LAST March 3 was World Wildlife Day. It is a relatively new environmental commemoration, started only seven years ago. It was proclaimed on December 20, 2013 at the 68th session of the United Nations General Assembly to celebrate and raise awareness of the world’s wild animals and plants.
This commemoration is significant to the Philippines because it is one of the 17 megadiverse countries which host 70 to 80 percent of the world’s biodiversity. Our country has more than 52,177 described species, half of which are endemic or can be found only in the Philippines.
The theme for World Wildlife Day this 2020 is “Sustaining all life on Earth”, encompassing all wild animal and plant species as key components of the world’s biodiversity. This aligns with UN Sustainable Development Goals 1, 12, 14 and 15, and their wide-ranging commitments on alleviating poverty, ensuring sustainable use of resources, and on conserving life both on land and below water to halt biodiversity loss.
Even before the declaration of March 3 as World Wildlife Day, the Philippines has already taken steps to protect its wildlife. In 2001, Republic Act 9147, otherwise known as the Wildlife Resources Conservation and Protection Act, was passed.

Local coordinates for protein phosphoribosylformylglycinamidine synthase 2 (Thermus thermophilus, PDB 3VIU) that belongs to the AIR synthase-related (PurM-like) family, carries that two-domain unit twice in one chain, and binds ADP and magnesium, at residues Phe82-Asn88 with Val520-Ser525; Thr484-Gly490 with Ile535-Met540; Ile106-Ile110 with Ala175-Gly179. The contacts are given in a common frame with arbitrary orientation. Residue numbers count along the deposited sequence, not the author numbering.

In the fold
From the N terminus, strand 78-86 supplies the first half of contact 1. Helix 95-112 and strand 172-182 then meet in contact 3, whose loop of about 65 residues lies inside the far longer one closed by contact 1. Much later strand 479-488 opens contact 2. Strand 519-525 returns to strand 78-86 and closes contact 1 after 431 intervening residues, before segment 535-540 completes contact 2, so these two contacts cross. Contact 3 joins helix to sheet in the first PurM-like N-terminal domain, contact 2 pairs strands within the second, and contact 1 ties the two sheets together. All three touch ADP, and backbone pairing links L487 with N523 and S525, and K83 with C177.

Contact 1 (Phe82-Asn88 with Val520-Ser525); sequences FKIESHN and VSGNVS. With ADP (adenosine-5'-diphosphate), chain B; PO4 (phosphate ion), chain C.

The objectives of the law are to conserve and protect wildlife species and their habitats; to promote ecological balance and enhance biological diversity; to regulate the collection and trade of wildlife; to pursue, with due regard to the national interest, the Philippine commitment to international conventions, protection of wildlife and their habitats; and to initiate or support scientific studies on the conservation of biological diversity.
The intent of the declaration of World Wildlife Day was covered by RA 9147. The Philippines needs to just strictly implement this law. However, I believe public awareness and appreciation of this law is lacking. Ordinary citizens are unaware of it so they just catch, sell or kill wildlife and encroach into their habitat.
For instance, I rarely see a “tarebalak” nowadays. The “bayawak” or “barag” was hunted to near extinction for its meat. The “tuko”, or gecko, was massively hunted in 2011 for their alleged medicinal properties. The Department of Environment and Natural Resources debunked this claim and warned the public that catching “tuko” is against RA 9147.
Then there are the bigtime poachers. Wildlife crime is considered the fourth most lucrative illegal business on the planet, after narcotics, human trafficking and firearms, according to the World Bank’s Global Wildlife Program.
In the Philippines, it is a big business. According to Theresa Mundita Lim, executive director of the Asean Centre for Biodiversity, the country is reportedly losing P50 billion every year due to the illegal wildlife trade.
More than money, it is the contribution of each species to its ecosystem that is important.